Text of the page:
Scientists can commit fundamental flaws, both at the level of technical method and at the level of their humanness. Thank goodness, fundamental flaws don’t happen frequently.
In 2010, a team of scientists, funded by NASA, made a splash in the news, claiming that in the arsenic-rich Mono Lake, located in California, they found microbes manifesting an alternative life form, using arsenic instead of phosphorus in the DNA make up. The public might have reacted with “whoop-dee-do,” but it was a big deal for scientists, and many of them were skeptical from the get-go, with good scientific reasons. The research was published in 2011 Science. This was a groundbreaking claim, but its “sloppy” methodology was subsequently and soundly rebuked by at least two independent teams, who confirmed the customary role of phosphorus in these organisms.
Without going into technical detail – since I am not equipped to do so and I need a chemist to double check my writing — I’ll repeat this: Extraordinary claims require extraordinary proof. The original study failed utterly to provide any “extraordinary proof.” Instead, several of the authors responded to the refute with the attitude that “See, this is how science works. Someone can come and verify or disprove with evidence.” Well, shouldn’t the scientists have been responsible for providing clear and conscientious work – including extraordinary proof where it was so obviously called for – in the first place? Putting out poorly-tested ideas and relying on others to do the checking is not science; that’s wasting others’ precious time and resources. The leading critic of the arsenic claim, Rosie Redfield, has made three major scathing points: 1. It’s lazy to expect other scientists to verify the initial claim, when 2. the original slipshod methodology should have been spotted by the more experienced scientists on the team. And one more point: After the lead author, a postdoctoral at the time, was soundly refuted, the other authors of more senior status just seemed to hem and haw as they backed away. It’s as if, having another article on their vitae they had no more interest in defending the lead author.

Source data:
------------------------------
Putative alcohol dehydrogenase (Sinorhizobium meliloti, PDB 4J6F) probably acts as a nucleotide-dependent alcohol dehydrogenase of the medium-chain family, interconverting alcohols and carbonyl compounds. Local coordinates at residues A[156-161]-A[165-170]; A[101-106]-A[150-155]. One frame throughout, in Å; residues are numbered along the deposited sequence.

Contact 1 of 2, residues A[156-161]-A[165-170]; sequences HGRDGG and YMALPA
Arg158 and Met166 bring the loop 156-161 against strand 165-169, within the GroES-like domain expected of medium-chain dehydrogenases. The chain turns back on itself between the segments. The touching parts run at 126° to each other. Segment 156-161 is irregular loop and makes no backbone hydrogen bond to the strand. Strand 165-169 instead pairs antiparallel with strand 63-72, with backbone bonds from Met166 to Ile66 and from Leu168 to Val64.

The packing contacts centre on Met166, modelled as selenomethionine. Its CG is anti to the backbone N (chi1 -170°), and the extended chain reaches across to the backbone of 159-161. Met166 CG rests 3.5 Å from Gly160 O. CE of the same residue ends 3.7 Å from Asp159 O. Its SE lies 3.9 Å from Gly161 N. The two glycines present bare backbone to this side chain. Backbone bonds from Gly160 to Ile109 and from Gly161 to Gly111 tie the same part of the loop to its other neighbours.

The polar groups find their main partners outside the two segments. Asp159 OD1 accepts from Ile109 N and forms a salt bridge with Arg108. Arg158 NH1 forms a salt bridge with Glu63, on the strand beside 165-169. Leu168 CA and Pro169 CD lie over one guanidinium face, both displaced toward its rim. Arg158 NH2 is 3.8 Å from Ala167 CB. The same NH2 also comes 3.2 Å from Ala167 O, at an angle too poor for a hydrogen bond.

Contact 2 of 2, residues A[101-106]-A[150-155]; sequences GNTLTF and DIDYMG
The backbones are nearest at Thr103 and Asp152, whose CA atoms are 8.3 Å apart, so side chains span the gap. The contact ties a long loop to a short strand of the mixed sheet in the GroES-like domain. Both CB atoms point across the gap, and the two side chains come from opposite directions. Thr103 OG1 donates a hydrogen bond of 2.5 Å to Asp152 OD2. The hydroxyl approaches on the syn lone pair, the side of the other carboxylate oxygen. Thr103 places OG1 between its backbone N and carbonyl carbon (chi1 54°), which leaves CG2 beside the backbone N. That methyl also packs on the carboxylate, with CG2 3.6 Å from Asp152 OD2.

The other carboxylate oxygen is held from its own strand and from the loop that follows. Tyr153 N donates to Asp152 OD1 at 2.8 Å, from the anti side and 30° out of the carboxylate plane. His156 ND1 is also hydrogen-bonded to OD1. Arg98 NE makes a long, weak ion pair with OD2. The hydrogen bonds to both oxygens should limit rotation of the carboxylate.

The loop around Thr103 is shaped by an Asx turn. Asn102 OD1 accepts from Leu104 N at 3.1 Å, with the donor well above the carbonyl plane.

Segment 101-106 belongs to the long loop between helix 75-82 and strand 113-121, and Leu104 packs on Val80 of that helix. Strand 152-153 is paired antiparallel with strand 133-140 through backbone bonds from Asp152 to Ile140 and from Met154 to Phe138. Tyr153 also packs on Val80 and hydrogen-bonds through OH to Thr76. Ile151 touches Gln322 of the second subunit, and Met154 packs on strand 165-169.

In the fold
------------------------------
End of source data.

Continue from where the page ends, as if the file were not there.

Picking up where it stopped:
By no means do I attempt to besmirch the public image of the (natural) scientific community. On balance, the public owes the community a huge debt of gratitude for an incredible body of knowledge and countless improvements to our lives. I just want to point out, again, that scientists are just regular human beings too. Given the nature of their profession, governed by data, evidence, assessment of evidence, peer reviews, careful examination…in other words, rigorous standards, scientists generally do well monitoring the integrity of each other’s work. Yet, when natural science and social reality collide, some stuff gets damaged. Since most of us peons don’t know or understand what they do exactly, scientists have to carry a little extra responsibility to educate the public, which is next week’s topic. Till then,
Staying Sane and Charging Ahead.